I’ve had these terrible thoughts during my unguarded moments, when all kinds of toxic emotional sewage leaks out of my subconscious to destroy my happiness. I start thinking about my mother and how I am a disappointment to her. I never married; I never gave her grandchildren; I caused all sorts of heartache and aggravation.

It can get pretty awful if I don’t grab hold of my mind and rein in these hateful emotions. At a time when I should be showing myself some serious kindness, I’m unleashing all sorts of misery upon myself--and falsely signing my mother’s name to it.

I take some solace in the fact that I’m beginning to recognize this hideous thinking—or lack of thinking, but I want to get to a point where I don’t have these terrible thoughts in the first place.

The truth, of course, is that my mother would never tell any of us that we were a disappointment to us. She’d never complain about not having grandchildren and she wouldn’t care if we were multi-billionaires or shoveling French fries at McDonald’s.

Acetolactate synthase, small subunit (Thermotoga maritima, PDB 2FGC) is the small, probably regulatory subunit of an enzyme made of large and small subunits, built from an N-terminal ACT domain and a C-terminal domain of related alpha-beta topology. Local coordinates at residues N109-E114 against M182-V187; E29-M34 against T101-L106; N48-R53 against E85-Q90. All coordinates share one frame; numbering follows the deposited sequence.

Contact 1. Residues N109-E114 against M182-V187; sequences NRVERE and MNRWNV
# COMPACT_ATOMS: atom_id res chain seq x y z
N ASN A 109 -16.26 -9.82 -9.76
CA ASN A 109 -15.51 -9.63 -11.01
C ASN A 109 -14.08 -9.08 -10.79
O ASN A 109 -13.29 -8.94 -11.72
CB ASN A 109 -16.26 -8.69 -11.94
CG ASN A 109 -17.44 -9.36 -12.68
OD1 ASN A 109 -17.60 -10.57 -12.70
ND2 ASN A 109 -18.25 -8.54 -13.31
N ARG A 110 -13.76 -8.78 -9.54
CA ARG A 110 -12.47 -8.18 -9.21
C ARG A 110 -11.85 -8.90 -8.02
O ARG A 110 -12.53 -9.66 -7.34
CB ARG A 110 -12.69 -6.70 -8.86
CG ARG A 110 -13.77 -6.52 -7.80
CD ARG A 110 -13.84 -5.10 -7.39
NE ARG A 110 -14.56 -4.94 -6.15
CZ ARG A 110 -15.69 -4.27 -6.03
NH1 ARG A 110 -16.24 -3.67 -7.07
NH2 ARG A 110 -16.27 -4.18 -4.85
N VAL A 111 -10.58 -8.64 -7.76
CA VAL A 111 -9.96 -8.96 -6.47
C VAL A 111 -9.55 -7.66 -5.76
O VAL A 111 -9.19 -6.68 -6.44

“I just want you to be happy,” she’d tell us over and over.

And she meant it, right down to the bottom of her heart. That’s the person I want to honor and remember today, my real mother, not my subconscious mind’s twisted version of her.

I chose to remember the woman who loved us all up.

Saturday, May 09, 2015

Verses in the Sky

I took one look at Deno’s Wonder Wheel on Friday night and told myself this ain’t happening.